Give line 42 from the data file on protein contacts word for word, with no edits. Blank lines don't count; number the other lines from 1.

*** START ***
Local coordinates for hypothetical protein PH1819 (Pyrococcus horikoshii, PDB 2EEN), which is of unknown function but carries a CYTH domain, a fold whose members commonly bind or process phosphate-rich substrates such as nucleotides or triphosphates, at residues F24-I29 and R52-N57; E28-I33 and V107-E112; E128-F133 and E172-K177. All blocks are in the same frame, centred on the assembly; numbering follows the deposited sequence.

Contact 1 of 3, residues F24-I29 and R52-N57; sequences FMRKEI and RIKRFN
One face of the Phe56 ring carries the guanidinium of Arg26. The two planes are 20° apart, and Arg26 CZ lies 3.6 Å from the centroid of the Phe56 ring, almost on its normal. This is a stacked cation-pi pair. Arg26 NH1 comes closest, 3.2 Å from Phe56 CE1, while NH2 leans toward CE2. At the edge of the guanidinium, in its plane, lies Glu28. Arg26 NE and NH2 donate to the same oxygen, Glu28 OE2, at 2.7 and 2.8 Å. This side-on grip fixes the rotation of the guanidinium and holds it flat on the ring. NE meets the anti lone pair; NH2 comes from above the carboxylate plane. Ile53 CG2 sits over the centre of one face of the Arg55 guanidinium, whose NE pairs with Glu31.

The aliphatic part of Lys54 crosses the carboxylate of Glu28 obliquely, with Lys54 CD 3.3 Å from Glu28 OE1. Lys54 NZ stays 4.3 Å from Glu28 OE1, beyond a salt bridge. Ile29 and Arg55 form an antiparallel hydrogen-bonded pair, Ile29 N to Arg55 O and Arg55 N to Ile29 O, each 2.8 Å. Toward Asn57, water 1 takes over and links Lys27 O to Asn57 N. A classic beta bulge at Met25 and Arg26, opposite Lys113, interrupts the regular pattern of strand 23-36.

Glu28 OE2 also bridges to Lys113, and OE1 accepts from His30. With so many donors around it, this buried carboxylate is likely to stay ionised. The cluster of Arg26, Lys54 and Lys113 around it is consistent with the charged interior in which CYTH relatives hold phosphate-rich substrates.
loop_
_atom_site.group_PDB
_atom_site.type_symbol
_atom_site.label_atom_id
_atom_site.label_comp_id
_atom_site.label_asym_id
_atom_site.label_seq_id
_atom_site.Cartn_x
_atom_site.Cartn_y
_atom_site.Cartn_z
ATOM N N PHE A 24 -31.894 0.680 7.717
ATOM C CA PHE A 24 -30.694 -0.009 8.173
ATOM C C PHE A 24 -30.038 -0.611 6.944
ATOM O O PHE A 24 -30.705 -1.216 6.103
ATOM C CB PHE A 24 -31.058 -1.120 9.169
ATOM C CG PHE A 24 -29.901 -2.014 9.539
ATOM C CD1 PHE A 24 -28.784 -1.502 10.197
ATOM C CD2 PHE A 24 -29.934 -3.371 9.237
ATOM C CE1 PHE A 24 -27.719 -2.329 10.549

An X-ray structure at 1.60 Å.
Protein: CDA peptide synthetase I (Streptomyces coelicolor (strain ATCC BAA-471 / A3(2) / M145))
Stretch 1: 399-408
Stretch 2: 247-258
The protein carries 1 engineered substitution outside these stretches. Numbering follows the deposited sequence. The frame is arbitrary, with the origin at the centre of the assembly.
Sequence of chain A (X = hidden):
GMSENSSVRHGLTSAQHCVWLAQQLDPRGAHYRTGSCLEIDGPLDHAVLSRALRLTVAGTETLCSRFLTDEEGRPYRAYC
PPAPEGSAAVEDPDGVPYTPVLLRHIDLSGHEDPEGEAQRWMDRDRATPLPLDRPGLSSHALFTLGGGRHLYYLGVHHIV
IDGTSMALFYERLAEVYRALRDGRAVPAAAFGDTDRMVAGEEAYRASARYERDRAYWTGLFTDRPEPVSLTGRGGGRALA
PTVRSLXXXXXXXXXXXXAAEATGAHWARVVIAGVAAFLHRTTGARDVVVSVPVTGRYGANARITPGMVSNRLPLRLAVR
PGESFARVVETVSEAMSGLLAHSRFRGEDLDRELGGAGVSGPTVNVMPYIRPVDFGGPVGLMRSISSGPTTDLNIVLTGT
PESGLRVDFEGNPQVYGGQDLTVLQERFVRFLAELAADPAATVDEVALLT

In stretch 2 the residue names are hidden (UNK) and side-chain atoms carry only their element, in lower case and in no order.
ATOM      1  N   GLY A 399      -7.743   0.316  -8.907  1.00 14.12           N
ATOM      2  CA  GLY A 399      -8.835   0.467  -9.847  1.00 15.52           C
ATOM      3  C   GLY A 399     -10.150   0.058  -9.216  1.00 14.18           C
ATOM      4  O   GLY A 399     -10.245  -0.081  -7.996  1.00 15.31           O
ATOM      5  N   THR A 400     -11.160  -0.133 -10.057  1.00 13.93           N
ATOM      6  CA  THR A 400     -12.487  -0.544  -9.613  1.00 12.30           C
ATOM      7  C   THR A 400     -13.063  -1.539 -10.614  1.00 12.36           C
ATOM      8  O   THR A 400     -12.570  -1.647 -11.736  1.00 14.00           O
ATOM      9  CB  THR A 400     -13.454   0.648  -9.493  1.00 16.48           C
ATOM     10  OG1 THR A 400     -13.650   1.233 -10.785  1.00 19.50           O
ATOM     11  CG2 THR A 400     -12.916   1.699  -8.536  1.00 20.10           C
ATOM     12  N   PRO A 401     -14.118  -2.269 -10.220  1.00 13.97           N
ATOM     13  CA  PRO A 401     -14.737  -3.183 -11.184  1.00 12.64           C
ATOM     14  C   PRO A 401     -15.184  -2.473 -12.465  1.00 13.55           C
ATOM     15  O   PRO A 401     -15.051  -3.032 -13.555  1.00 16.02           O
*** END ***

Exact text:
ATOM      5  N   THR A 400     -11.160  -0.133 -10.057  1.00 13.93           N